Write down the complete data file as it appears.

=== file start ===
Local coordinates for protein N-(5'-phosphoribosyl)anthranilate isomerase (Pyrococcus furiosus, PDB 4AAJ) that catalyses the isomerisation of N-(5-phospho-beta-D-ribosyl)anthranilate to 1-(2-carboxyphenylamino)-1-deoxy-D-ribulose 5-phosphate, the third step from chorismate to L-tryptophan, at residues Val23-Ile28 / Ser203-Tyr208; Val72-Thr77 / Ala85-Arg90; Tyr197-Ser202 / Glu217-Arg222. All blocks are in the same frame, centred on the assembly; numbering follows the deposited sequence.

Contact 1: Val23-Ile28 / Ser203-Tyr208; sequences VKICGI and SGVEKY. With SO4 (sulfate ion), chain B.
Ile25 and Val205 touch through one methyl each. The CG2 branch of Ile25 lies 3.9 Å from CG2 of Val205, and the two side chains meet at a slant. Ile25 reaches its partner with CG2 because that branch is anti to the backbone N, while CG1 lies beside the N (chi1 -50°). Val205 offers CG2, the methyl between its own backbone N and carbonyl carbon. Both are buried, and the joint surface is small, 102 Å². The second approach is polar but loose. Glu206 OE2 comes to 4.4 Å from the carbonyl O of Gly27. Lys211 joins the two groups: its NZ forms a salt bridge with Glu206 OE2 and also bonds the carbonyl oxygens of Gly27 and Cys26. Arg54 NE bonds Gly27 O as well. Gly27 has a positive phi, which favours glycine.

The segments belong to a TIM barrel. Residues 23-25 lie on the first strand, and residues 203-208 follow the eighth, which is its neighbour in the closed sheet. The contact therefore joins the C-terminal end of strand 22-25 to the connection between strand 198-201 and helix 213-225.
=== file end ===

Local coordinates for protein N-(5'-phosphoribosyl)anthranilate isomerase (Pyrococcus furiosus, PDB 4AAJ) that catalyses the isomerisation of N-(5-phospho-beta-D-ribosyl)anthranilate to 1-(2-carboxyphenylamino)-1-deoxy-D-ribulose 5-phosphate, the third step from chorismate to L-tryptophan, at residues Val23-Ile28 / Ser203-Tyr208; Val72-Thr77 / Ala85-Arg90; Tyr197-Ser202 / Glu217-Arg222. All blocks are in the same frame, centred on the assembly; numbering follows the deposited sequence.

Contact 1: Val23-Ile28 / Ser203-Tyr208; sequences VKICGI and SGVEKY. With SO4 (sulfate ion), chain B.
Ile25 and Val205 touch through one methyl each. The CG2 branch of Ile25 lies 3.9 Å from CG2 of Val205, and the two side chains meet at a slant. Ile25 reaches its partner with CG2 because that branch is anti to the backbone N, while CG1 lies beside the N (chi1 -50°). Val205 offers CG2, the methyl between its own backbone N and carbonyl carbon. Both are buried, and the joint surface is small, 102 Å². The second approach is polar but loose. Glu206 OE2 comes to 4.4 Å from the carbonyl O of Gly27. Lys211 joins the two groups: its NZ forms a salt bridge with Glu206 OE2 and also bonds the carbonyl oxygens of Gly27 and Cys26. Arg54 NE bonds Gly27 O as well. Gly27 has a positive phi, which favours glycine.

The segments belong to a TIM barrel. Residues 23-25 lie on the first strand, and residues 203-208 follow the eighth, which is its neighbour in the closed sheet. The contact therefore joins the C-terminal end of strand 22-25 to the connection between strand 198-201 and helix 213-225.